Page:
Without knowledge of what “correctness” means to your app (e.g., the invariants used in I-confluence), the best you can do to preserve correctness under a read/write model is serializability.

I-confluence can be determined given a set of transactions and a merge function used to reconcile divergent states. If I-confluence holds, there exists a coordination-free execution strategy that preserves invariants. If it doesn’t hold, no such strategy exists—coordination is required. I-confluence allows us to identify when we can and can’t give up coordination, and by pushing invariants up, we remove a lot of potential bottlenecks from areas which don’t require it.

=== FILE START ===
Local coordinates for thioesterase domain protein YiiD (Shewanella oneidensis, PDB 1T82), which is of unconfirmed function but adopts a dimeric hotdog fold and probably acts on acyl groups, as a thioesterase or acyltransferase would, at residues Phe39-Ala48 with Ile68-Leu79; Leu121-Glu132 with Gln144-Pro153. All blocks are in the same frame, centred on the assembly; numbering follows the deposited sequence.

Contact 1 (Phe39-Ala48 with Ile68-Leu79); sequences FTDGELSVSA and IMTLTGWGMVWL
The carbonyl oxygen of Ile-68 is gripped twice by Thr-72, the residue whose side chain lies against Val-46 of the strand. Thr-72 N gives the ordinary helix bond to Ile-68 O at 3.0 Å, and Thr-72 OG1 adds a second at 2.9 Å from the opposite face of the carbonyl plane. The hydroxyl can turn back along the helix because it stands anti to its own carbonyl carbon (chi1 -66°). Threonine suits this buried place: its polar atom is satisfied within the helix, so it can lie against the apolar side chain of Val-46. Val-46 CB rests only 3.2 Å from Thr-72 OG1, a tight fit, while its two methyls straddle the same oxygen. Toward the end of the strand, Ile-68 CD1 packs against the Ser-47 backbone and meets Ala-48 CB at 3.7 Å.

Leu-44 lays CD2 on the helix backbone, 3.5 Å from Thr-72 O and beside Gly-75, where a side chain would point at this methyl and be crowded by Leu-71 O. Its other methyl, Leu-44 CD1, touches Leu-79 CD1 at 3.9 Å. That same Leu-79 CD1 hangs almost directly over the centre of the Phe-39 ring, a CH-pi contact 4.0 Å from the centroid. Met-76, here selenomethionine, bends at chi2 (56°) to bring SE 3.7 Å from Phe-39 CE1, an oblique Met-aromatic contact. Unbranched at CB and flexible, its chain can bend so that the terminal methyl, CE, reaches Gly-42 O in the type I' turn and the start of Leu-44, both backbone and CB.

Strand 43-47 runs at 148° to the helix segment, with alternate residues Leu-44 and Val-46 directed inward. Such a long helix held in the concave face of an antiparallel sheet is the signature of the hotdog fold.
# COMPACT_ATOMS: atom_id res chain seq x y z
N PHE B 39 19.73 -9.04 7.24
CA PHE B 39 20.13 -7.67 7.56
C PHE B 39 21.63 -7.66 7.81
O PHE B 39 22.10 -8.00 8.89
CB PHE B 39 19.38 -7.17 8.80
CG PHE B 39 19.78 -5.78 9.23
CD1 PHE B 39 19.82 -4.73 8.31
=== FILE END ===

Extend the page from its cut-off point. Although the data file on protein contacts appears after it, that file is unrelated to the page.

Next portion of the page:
If we recall, “synchrony” within the context of distributed computing is really just making assumptions about time, so synchronization is basically two or more processes coordinating around time. As we saw, a system which performs no coordination will have optimal performance and availability since everyone can proceed independently. However, a distributed system which performs zero coordination isn’t particularly useful or possible as I-confluence shows. Christopher Meiklejohn’s Strange Loop talk, Distributed, Eventually Consistent Computations, provides an interesting take on coordination with the parable of the car. A car requires friction to drive, but that friction is limited to very small contact points. Any other friction on the car causes problems or inefficiencies. If we think about physical time as friction, we know we can’t eliminate it altogether because it’s essential to the problem, but we want to reduce the use of it in our systems as much as possible. We can typically avoid relying on physical time by instead using logical time, for example, with the use of Lamport clocks or other conflict-resolution techniques. Lamport’s Time, Clocks, and the Ordering of Events in a Distributed System is the classical introduction to this idea.